How Do We Improve Patient Access to Care?

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Fifty-four million Americans are living with rheumatic disease, and this number is expected to reach sixty-seven million by 2030. While some patients can successfully manage their disease, many have difficulty completing daily tasks and need specialized care.

Estimates show there is only one rheumatologist for every 40,000 patients. This shortage means patients may have to travel farther or wait months to be seen by a clinician and receive medical treatment.

“During our rotations, we go to underserved areas and every time I brought up that I was interested in rheumatology, the first thing people said was, ‘You need to come back,’” said Vikas Majithia, MD, MPH, Division of Rheumatology at Mayo Clinic in Florida.

By 2030, it’s estimated only six of every ten children and only four of every ten adults with rheumatic diseases will get timely and adequate access to care.

“We are facing a crisis. The shortage of rheumatologists is growing significantly,” said Majithia. “We are way behind the curve in producing rheumatologists as compared to what is needed with the growing patient population.”

Increasing the number of  rheumatologists and rheumatology professionals, like nurse practitioners and physician assistants, plays an important role in building and sustaining the field’s workforce.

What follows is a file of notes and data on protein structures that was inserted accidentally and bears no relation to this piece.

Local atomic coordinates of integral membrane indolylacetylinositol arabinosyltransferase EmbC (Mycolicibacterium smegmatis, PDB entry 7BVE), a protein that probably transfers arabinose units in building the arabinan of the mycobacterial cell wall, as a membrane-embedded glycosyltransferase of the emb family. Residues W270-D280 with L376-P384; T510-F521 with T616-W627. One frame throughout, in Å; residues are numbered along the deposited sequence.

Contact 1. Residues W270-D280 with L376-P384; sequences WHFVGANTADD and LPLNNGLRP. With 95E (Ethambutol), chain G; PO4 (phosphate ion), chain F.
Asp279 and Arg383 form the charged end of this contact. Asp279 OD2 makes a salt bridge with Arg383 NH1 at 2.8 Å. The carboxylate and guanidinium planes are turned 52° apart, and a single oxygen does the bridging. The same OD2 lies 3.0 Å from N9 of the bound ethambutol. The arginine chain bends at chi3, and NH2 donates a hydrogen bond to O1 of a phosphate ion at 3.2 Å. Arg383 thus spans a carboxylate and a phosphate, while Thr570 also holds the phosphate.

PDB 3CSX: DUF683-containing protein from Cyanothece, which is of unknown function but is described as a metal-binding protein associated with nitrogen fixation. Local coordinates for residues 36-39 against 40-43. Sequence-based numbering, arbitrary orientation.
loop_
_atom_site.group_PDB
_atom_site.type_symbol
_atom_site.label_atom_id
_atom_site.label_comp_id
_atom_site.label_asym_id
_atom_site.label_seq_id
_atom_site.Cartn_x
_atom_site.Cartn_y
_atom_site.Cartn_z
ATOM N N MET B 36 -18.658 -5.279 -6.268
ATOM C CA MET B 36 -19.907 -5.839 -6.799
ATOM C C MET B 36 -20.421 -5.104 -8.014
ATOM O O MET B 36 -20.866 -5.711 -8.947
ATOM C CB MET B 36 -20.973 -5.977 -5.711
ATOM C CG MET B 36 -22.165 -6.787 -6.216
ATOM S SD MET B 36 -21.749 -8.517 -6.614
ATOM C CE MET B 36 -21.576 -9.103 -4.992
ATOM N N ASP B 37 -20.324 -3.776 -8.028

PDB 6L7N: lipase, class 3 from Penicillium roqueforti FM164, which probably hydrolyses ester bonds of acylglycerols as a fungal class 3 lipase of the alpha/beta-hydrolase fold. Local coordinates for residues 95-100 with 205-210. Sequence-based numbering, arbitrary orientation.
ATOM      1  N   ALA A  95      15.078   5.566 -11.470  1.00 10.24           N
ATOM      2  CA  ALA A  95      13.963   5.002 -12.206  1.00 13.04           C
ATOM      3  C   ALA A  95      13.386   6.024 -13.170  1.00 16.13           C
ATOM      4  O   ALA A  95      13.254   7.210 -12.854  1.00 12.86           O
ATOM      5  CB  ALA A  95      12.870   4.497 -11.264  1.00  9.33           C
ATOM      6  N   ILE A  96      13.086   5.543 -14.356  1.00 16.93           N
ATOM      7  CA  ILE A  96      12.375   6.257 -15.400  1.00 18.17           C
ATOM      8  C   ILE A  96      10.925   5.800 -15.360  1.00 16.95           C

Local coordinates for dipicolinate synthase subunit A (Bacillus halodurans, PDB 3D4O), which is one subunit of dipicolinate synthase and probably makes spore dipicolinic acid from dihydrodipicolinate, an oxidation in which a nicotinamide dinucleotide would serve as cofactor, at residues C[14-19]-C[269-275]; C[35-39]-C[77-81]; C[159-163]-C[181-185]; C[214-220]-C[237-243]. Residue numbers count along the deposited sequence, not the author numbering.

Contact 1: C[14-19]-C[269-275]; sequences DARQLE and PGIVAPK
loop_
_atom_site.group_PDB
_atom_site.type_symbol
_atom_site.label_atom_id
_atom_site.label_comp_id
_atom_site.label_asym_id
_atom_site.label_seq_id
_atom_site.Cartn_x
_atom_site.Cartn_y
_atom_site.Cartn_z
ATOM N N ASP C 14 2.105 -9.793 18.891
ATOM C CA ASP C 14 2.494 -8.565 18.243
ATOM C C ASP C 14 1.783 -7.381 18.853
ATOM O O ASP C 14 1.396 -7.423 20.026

The Rheumatology Research Foundation’s awards directly address this issue by helping recruit people into the field of rheumatology and providing training opportunities. For example, our Mentored Nurse Practitioner/Physician Assistant Award for Workforce Expansion supports training for those new to the rheumatology field.  Our Fellowship Training Award funds the training of a promising rheumatology fellow.

As a direct result of our efforts, over the last 5 years the Foundation has provided salary support for 145 rheumatology fellows nationwide and provided specialized rheumatology training to almost 60 nurse practitioners and physician assistants.

“The wonderful thing about the Foundation is that it supports so many different kinds of activities,” said Abby Abelson, MD (Past President) Cleveland Clinic. “Now we’re able to train many more people after their residencies and rheumatology fellowships and it’s really gratifying because supporting these fellowship positions, we’ve increased the number of rheumatologists who are going to be able to treat all the patients who are going to need rheumatologic care.”

Together, we can fill the gap in rheumatology patient care and improve the lives of those living with a rheumatic disease. Give to the Foundation now at